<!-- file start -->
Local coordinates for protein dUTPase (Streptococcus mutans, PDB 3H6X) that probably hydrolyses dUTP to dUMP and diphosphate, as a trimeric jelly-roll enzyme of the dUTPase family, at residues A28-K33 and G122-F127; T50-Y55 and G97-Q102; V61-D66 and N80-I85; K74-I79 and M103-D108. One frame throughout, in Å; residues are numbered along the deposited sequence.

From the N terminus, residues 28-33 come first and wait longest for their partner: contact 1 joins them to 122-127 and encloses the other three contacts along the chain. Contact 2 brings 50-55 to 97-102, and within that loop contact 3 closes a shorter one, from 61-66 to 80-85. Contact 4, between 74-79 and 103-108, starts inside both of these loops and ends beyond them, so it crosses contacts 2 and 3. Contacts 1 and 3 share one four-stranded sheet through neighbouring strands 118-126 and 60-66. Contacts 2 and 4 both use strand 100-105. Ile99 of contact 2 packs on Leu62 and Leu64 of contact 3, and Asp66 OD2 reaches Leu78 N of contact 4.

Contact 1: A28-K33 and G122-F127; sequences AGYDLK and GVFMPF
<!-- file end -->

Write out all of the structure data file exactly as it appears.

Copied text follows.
Local coordinates for protein dUTPase (Streptococcus mutans, PDB 3H6X) that probably hydrolyses dUTP to dUMP and diphosphate, as a trimeric jelly-roll enzyme of the dUTPase family, at residues A28-K33 and G122-F127; T50-Y55 and G97-Q102; V61-D66 and N80-I85; K74-I79 and M103-D108. One frame throughout, in Å; residues are numbered along the deposited sequence.

From the N terminus, residues 28-33 come first and wait longest for their partner: contact 1 joins them to 122-127 and encloses the other three contacts along the chain. Contact 2 brings 50-55 to 97-102, and within that loop contact 3 closes a shorter one, from 61-66 to 80-85. Contact 4, between 74-79 and 103-108, starts inside both of these loops and ends beyond them, so it crosses contacts 2 and 3. Contacts 1 and 3 share one four-stranded sheet through neighbouring strands 118-126 and 60-66. Contacts 2 and 4 both use strand 100-105. Ile99 of contact 2 packs on Leu62 and Leu64 of contact 3, and Asp66 OD2 reaches Leu78 N of contact 4.

Contact 1: A28-K33 and G122-F127; sequences AGYDLK and GVFMPF